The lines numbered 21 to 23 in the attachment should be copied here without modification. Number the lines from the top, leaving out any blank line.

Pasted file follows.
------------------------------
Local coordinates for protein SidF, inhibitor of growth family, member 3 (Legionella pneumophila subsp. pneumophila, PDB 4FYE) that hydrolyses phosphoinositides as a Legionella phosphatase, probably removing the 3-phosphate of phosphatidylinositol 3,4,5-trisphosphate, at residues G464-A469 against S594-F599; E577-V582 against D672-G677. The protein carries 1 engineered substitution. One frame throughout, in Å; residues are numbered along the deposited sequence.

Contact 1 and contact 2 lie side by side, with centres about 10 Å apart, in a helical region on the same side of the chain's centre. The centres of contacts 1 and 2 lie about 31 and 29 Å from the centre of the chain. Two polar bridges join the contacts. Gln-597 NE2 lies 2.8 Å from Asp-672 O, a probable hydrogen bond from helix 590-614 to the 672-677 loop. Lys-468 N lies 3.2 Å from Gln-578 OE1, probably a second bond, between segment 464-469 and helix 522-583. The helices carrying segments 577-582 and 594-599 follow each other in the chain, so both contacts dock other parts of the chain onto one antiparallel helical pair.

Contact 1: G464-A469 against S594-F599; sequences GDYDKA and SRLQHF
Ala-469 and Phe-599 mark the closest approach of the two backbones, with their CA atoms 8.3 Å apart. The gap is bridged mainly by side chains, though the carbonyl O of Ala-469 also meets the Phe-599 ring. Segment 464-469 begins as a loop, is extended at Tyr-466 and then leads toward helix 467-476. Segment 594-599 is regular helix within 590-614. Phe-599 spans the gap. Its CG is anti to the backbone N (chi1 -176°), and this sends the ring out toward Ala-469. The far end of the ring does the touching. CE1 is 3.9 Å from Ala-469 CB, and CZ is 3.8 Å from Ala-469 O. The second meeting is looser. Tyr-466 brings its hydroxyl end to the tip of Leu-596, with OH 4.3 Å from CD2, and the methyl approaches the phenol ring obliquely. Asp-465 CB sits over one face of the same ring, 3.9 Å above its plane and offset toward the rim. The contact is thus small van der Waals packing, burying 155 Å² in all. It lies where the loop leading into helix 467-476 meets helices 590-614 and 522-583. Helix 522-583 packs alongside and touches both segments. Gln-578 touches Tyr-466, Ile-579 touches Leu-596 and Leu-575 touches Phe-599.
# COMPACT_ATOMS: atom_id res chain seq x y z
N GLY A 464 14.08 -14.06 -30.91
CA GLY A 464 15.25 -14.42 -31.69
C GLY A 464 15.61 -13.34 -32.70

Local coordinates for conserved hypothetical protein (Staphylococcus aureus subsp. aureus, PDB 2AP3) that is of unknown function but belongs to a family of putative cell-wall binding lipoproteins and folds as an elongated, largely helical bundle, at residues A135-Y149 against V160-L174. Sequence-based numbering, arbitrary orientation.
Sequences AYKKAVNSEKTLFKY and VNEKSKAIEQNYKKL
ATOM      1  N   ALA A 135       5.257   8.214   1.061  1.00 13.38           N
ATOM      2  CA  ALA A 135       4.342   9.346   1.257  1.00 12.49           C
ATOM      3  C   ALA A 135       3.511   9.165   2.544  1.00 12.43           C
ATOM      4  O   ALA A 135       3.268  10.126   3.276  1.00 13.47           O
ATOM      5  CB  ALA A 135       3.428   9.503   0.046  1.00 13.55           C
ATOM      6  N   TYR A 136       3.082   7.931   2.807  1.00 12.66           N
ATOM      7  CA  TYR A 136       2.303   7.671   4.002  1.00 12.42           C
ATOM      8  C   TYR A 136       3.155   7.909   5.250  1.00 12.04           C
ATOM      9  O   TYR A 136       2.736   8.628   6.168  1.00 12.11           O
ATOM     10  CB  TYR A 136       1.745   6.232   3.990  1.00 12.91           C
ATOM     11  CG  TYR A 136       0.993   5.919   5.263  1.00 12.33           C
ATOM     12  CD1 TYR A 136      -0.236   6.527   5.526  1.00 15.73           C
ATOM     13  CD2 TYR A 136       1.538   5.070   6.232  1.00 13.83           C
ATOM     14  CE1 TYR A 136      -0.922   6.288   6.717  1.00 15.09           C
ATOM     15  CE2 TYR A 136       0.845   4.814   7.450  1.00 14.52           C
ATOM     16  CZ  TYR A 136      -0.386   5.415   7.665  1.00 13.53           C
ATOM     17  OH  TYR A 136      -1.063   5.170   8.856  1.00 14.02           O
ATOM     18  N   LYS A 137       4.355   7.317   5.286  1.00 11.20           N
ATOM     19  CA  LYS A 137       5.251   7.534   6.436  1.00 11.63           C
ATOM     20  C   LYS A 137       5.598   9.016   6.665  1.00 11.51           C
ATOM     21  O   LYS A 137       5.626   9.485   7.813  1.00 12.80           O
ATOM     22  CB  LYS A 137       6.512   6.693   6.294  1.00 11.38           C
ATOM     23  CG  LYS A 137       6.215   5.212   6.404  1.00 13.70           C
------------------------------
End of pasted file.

ATOM     11  CG  TYR A 136       0.993   5.919   5.263  1.00 12.33           C
ATOM     12  CD1 TYR A 136      -0.236   6.527   5.526  1.00 15.73           C
ATOM     13  CD2 TYR A 136       1.538   5.070   6.232  1.00 13.83           C